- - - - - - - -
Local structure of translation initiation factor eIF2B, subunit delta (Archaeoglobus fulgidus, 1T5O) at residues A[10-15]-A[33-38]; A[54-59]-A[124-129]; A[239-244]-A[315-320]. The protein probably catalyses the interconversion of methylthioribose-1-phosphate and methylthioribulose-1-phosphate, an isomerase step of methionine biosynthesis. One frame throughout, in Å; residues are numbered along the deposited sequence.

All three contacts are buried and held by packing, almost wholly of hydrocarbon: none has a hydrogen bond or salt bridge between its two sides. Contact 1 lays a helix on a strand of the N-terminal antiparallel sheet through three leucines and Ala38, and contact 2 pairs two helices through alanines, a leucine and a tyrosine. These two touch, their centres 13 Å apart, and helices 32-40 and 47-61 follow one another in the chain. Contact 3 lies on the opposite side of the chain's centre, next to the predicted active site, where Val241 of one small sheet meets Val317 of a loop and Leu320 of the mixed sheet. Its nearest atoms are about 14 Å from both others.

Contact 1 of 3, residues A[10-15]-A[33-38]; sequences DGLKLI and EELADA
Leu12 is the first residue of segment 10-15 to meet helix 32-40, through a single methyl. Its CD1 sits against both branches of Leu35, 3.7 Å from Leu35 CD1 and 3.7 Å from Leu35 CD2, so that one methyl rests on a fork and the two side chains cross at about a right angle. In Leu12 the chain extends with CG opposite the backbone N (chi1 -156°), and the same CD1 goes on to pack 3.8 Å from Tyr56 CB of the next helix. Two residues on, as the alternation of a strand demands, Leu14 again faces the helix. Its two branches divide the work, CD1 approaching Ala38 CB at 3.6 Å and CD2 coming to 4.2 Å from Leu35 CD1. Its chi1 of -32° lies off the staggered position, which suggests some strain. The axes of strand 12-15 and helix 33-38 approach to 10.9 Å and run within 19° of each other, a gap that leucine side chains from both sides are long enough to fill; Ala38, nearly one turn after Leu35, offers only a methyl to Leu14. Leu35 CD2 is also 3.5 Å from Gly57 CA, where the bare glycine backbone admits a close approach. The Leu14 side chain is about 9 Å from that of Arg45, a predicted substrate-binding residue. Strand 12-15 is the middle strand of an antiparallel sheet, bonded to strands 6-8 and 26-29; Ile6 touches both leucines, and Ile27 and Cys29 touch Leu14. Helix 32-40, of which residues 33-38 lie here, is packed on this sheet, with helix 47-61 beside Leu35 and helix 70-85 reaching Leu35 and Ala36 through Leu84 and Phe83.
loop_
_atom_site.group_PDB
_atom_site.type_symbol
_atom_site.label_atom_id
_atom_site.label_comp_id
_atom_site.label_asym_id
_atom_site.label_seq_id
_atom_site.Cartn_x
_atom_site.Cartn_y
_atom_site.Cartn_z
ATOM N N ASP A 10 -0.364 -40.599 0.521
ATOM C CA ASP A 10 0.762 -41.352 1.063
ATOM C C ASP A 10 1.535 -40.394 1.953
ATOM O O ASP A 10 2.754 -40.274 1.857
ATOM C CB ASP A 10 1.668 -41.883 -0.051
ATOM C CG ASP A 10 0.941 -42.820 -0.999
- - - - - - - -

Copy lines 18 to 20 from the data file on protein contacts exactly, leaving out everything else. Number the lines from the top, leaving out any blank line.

ATOM O O ASP A 10 2.754 -40.274 1.857
ATOM C CB ASP A 10 1.668 -41.883 -0.051
ATOM C CG ASP A 10 0.941 -42.820 -0.999